Robin Hood's Field (Whitwell)

From International Robin Hood Bibliography
Coordinate 52.6654, -0.6448
Adm. div. Rutland
Vicinity Allegedly c. 0.5 km S or SW of Whitwell, Rutland, England; perhaps somewhere in Rutland, Vermont?
Type Area
Interest Robin Hood name
Status Defunct, if it ever existed
First Record 1994
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Robin Hood's Field would have been somewhere near the point indicated, assuming it ever existed.

By Henrik Thiil Nielsen, 2017-05-31. Revised by Henrik Thiil Nielsen, 2021-09-14. Information from Tim Clough, Honorary Editor, Rutland Local History & Record Society.

Stephen Knight in his first monograph on Robin Hood discusses at some length a locality named 'Robin Hood's Field', supposedly situated near Whitwell, Rutland.[1] He apparently saw the existence of this field name and that of Robin Hood's Cave (Whitwell) – the latter being one among hundreds of Robin Hood-related place-names first recorded during the last couple of centuries – as somehow supporting his case for Barnsdale in Rutland being the original, the real or at least an alternative or competing stamping ground for Robin Hood. Now it is clear from my discussion of the latter locality that it was not known as 'Barnsdale' during the Middle Ages, a fact well known to place-name researchers and Rutland local historians. It can at best have a tenuous connection with the Robin Hood tradition through the later form of its name being influenced by that of Barnsdale, Robin Hood's famous South Yorkshire haunt. The sources show that until the late Tudor period Barnsdale in Rutland was always known as Bernard's Hill or similar. Whereas this locality turns out on scrutiny to be irrelevant, Robin Hood's Field near Whitwell remains as elusive as a manor house ghost.

Knight tells his readers that '[w]here Barnsdale Forest touches the hamlet of Whitwell is nothing less than Robin Hood's Field'. His only support for this claim is a photo which he says shows people picnicking '[n]ear Robin Hood's Field, Whitwell, Rutland'. What does 'near' mean in this context? In particular, can we even be certain that 'Robin Hood's Field' is in the photo? Knight provides no date for the photo, no name of the photographer. He does not tell his readers when, by whom and on what grounds it was decided that the photo was taken near the alleged Whitwell locality. He does, however, credit 'Lensmedia' – presumably an agency – and 'Rutland Historical Society'. This is problematical, for English local history societies are not in the habit of making materials in their collections available through agencies, and the name of the local history society of the English county is 'Rutland Local History & Record Society',[2] whereas 'Rutland Historical Society', the form cited in Knight, is the name of the local history society of the city of Rutland, Vermont.[3] A cursory search for a Robin Hood's Field in the vicinity of the latter city has not yielded any results, but my efforts here are ongoing if intermittent.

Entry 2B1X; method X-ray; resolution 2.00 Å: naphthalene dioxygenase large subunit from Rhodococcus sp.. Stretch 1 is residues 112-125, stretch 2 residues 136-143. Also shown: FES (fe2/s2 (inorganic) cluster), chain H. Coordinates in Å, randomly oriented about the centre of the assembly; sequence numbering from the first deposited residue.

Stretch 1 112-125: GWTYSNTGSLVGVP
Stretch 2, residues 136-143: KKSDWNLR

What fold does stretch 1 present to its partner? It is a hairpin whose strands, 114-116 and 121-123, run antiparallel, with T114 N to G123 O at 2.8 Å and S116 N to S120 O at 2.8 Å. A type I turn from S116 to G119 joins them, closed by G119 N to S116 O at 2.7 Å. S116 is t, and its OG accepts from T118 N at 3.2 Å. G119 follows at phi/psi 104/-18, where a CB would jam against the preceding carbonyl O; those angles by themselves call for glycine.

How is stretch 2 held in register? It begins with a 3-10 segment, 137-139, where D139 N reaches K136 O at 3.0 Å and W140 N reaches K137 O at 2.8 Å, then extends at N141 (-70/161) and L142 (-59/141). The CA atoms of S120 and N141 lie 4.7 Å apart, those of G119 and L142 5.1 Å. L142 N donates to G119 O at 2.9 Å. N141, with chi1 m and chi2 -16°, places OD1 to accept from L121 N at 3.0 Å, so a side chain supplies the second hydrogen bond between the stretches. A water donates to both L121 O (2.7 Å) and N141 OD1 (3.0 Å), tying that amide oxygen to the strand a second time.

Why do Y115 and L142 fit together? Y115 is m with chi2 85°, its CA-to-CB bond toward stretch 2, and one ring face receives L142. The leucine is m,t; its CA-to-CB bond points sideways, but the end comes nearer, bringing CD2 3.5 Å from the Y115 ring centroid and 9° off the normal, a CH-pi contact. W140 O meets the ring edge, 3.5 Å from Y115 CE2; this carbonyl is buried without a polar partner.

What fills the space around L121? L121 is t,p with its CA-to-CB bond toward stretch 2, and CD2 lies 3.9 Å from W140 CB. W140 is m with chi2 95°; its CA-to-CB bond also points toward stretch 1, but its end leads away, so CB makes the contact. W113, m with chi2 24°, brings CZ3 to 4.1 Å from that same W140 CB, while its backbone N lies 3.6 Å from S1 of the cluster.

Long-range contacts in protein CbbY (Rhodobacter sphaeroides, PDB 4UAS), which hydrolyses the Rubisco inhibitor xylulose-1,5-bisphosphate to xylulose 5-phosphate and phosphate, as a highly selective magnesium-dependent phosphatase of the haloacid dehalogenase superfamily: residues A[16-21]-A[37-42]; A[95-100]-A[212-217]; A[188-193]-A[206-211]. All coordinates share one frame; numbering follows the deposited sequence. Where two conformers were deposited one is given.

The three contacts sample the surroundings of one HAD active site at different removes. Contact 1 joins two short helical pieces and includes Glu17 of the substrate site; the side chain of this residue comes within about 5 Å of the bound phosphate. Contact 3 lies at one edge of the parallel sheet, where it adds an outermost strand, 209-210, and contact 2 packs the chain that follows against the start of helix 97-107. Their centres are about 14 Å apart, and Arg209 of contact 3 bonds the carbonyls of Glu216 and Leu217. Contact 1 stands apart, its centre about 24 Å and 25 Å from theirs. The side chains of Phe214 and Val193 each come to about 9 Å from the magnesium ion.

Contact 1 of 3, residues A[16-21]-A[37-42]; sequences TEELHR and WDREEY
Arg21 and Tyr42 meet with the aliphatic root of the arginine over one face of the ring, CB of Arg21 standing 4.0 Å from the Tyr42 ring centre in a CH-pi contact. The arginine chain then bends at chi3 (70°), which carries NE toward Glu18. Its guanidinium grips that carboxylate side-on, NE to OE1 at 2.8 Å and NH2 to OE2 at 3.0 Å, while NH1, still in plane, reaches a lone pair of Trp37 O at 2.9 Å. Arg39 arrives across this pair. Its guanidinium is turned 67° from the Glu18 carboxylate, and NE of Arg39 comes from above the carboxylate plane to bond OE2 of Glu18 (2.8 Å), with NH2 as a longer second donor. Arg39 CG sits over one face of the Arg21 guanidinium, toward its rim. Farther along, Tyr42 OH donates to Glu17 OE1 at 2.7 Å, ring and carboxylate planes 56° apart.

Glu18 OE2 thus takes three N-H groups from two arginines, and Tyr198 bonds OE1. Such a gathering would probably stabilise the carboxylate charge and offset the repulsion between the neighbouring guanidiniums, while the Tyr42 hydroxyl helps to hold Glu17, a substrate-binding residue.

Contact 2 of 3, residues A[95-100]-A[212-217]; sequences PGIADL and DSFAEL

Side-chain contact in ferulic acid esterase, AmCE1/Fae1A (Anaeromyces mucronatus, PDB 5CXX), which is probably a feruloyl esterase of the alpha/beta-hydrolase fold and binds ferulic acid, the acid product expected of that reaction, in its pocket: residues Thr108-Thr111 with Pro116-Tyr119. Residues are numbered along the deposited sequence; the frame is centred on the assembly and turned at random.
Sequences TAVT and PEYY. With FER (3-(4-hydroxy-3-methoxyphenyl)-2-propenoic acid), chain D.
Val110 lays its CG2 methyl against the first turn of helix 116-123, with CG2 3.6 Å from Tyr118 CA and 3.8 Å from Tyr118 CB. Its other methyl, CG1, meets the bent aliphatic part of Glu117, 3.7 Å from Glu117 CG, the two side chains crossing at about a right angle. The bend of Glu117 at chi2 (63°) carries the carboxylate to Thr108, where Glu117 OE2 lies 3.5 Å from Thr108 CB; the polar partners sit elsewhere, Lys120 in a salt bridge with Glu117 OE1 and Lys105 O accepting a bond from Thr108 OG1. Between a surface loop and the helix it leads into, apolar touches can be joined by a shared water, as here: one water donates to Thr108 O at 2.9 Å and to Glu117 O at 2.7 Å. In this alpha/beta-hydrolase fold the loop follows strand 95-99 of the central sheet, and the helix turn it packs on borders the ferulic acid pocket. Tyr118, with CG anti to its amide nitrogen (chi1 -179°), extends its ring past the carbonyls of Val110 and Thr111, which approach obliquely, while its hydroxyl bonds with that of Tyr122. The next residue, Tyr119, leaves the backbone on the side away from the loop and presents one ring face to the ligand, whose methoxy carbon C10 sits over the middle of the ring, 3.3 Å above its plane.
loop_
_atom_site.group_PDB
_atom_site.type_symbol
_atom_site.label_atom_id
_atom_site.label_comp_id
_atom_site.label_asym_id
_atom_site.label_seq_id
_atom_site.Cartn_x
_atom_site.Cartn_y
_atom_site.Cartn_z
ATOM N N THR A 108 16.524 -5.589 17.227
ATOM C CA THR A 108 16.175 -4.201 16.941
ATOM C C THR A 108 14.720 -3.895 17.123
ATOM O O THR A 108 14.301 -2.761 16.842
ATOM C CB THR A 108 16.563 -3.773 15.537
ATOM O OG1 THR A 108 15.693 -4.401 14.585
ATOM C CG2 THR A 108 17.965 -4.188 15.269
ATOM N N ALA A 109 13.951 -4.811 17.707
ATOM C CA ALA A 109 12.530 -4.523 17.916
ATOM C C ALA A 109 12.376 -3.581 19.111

I searched the following sources without finding any trace of a Robin Hood's Field near Whitwell, Rutland, England:

  • all the Rutland tithe awards online at The Genealogist[4]
  • all the 1", 6" and 25" O.S. maps of the area online at the National Library of Scotland's website (see Maps section below)
  • all books on the county of Rutland at the Internet Archive[5]
  • the English Place Name Society's volume on Rutland[6]
  • Rutland Local History and Record Society's book on Rutland Water, a large reservoir that now covers much of the area[7]
  • the list of Robin Hood place-names in Dobson & Taylor[8]
  • my collection of some 500 Robin Hood-related topographical postcards
  • Google, which has yielded no sources older than Knight's 1994 book.

On 13 Sep. 2017, I mailed Tim Clough, Honorary Editor, Rutland Local History & Record Society, and asked him if he could tell me whether there is or was a locality named 'Robin Hood's Field' near Whitwell. I cite from his courteous reply which came within hours: 'I must say that I cannot think of any such field name [...] Looking at the photograph, I do not recognise it. It is not helpful that there is no further attribution, but at first sight it strikes me as rather too wooded to be our Whitwell'. He further noted: 'Lensmedia is not something I have come across, and normally any use of either the then Rutland Local History Society or the museum’s photographs would be negotiated direct with the Society or the museum'. Mr Clough kindly offered to circulate my enquiry among members of the committee of the society 'in case anyone can offer any other suggestions'. This has not brought any new information to light. He also suggested various categories of sources I might check, but apart from a thorough search of the society's collections, these are all on the list above.[9] Presumably a search of the society's archives would require the payment of a fee, and I do not at this point feel inclined to pay for research that I feel someone else ought to have initiated. It is of course not entirely impossible that the place-name may have existed after all, but the burden of proof rests squarely with those who would like to think so.



Knight, Stephen. Robin Hood: A Complete Study of the English Outlaw (Oxford, UK; Cambridge, Massachusetts: Blackwell, 1994), pp. 29, 30.


Maps that include Whitwell. None includes Robin Hood's Field.


Also see